Tuesday, July 17, 2007


Here's what the greatest economist of the 20th century and intellectual hero Milton Friedman said about new economy.

Q: Is the economic future that we see taking shape around us, the new information economy, so discontinuous with the past that it does indeed represent a new economy?

Answer from Milton: I think not. If you go back to the 1920s, when you had essentially the same phenomenon. What are the things that people say about the new economy now? It's a big technological development.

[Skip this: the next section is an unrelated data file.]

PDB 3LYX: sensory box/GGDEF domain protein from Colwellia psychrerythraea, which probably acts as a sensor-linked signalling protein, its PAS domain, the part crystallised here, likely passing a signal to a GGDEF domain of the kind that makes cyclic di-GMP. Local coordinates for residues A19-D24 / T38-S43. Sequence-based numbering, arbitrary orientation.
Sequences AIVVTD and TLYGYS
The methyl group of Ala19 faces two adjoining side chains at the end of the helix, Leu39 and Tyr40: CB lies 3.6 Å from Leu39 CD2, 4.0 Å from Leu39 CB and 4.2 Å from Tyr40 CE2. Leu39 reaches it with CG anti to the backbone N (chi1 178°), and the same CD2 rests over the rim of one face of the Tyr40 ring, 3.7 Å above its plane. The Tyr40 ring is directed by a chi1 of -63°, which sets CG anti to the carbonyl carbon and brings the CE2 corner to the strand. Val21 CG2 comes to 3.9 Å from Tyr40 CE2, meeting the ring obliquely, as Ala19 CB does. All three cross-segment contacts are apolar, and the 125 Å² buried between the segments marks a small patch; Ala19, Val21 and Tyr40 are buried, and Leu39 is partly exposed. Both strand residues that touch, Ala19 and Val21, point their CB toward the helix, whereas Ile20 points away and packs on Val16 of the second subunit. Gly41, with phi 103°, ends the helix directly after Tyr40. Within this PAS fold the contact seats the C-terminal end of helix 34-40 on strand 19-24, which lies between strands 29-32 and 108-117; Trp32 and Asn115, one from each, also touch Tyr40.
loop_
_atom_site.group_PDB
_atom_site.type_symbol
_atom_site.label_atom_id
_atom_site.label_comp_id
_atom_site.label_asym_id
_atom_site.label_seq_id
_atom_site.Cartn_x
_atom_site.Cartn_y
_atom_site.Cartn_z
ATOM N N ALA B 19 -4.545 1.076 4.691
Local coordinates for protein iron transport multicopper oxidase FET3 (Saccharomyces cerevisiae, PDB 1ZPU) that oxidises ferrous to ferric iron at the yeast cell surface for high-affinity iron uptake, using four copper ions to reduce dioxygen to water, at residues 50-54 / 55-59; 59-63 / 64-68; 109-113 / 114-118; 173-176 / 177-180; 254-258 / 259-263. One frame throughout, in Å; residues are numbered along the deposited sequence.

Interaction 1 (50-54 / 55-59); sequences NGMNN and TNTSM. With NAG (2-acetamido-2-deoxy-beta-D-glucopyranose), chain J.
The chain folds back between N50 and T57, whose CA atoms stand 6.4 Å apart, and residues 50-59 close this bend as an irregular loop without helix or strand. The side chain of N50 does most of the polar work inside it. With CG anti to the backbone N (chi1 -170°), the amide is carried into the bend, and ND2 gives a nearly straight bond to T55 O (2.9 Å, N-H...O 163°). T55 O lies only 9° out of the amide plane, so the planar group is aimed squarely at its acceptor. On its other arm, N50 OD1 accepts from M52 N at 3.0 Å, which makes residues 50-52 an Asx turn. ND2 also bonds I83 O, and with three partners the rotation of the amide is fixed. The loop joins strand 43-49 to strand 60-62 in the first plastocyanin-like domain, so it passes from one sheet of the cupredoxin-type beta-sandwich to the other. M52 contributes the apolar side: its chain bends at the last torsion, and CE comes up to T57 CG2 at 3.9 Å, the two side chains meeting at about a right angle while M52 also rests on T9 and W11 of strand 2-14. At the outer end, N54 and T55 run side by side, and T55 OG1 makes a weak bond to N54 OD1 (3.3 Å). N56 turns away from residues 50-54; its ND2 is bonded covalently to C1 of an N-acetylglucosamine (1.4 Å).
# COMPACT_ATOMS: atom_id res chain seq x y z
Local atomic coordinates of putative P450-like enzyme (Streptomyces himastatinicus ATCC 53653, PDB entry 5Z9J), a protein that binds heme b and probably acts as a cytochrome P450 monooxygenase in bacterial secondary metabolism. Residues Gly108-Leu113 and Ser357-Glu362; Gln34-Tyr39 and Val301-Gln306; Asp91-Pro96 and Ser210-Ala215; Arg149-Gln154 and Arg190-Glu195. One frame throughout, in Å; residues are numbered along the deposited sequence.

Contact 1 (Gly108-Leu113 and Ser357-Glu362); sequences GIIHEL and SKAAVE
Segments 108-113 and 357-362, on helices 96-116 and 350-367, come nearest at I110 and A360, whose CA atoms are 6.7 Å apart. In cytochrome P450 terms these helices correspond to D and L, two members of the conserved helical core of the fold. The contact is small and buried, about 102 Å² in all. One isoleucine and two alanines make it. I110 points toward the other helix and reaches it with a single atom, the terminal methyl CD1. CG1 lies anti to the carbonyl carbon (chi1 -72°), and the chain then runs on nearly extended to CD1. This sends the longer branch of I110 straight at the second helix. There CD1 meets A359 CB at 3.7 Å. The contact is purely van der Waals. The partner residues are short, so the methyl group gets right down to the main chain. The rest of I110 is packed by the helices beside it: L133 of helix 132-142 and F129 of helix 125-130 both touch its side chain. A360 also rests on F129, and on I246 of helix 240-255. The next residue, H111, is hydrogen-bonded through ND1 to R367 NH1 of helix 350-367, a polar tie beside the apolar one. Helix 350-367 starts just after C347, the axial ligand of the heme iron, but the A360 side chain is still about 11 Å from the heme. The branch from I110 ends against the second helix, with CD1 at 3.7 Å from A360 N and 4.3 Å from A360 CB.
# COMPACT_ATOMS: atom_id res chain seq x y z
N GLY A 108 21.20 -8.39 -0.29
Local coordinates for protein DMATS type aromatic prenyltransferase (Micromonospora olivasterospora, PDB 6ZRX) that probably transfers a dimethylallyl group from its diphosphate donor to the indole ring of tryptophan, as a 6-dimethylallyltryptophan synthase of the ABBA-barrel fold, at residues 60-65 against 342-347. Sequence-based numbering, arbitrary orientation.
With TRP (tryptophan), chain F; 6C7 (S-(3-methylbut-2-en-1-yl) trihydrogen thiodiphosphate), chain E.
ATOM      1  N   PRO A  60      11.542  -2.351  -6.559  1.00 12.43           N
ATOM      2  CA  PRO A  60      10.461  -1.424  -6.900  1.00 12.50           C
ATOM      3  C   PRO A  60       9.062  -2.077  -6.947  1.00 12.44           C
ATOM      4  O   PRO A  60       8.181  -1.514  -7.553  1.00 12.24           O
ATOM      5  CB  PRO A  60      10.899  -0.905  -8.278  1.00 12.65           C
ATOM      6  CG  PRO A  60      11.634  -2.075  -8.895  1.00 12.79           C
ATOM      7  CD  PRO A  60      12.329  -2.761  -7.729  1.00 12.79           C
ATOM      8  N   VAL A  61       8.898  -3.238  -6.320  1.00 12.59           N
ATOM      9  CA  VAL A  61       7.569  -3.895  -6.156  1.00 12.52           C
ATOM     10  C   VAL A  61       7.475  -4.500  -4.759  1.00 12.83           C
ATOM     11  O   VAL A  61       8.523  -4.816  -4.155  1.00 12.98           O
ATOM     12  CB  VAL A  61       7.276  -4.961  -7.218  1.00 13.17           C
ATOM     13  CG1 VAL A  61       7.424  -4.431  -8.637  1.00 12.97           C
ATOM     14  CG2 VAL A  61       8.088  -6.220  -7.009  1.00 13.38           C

Q: But the bubble--now you'd better actually define what you mean by a bubble?

Answer from Milton: I don't know that I want to talk about a bubble. I want to talk about a bull market that gets very high and then is reversed and comes down again.
We've had three comparable bull markets since the '20s. We've had the '20s in the United States, we've had the '80s in Japan, and the '90s in the United States. And if you pluck them one on top of the other they almost coincide, they have exactly the same pattern.
So if this is new, the '80s was new, if that was new, the '20s are new.

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